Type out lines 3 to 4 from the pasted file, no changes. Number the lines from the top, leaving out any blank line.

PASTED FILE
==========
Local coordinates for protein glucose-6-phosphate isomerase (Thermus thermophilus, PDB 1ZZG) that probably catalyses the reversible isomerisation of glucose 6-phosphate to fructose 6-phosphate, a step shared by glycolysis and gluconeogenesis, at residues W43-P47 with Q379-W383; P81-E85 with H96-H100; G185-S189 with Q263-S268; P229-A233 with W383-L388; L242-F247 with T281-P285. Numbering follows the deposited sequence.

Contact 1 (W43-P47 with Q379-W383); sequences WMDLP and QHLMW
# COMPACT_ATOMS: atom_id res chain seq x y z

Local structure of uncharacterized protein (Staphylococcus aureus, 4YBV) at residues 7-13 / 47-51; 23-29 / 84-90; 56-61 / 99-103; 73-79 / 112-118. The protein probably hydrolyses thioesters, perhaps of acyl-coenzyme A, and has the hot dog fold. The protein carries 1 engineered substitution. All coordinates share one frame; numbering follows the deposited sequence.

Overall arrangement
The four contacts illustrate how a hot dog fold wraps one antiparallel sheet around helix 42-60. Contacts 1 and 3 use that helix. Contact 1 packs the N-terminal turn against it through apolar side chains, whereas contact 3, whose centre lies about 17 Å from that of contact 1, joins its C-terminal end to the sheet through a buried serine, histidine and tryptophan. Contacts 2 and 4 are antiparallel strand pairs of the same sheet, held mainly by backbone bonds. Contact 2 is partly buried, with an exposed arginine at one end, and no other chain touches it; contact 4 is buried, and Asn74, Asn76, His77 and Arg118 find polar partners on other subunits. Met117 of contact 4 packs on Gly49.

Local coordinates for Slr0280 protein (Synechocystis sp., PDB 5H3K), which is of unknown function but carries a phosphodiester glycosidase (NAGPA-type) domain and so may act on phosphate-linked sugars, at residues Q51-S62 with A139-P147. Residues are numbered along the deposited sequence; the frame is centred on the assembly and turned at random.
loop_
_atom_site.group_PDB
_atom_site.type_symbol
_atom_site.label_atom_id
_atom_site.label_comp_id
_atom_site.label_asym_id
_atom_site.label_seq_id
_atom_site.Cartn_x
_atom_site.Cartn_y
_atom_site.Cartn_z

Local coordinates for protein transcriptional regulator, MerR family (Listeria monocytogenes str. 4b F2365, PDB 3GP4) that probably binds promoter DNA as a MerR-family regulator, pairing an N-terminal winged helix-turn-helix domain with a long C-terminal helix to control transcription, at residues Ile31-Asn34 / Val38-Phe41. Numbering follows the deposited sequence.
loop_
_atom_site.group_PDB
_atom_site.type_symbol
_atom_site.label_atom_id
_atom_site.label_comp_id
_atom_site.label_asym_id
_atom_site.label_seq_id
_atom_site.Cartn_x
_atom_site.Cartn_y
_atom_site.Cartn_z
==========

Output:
# COMPACT_ATOMS: atom_id res chain seq x y z

Local structure of uncharacterized protein (Staphylococcus aureus, 4YBV) at residues 7-13 / 47-51; 23-29 / 84-90; 56-61 / 99-103; 73-79 / 112-118. The protein probably hydrolyses thioesters, perhaps of acyl-coenzyme A, and has the hot dog fold. The protein carries 1 engineered substitution. All coordinates share one frame; numbering follows the deposited sequence.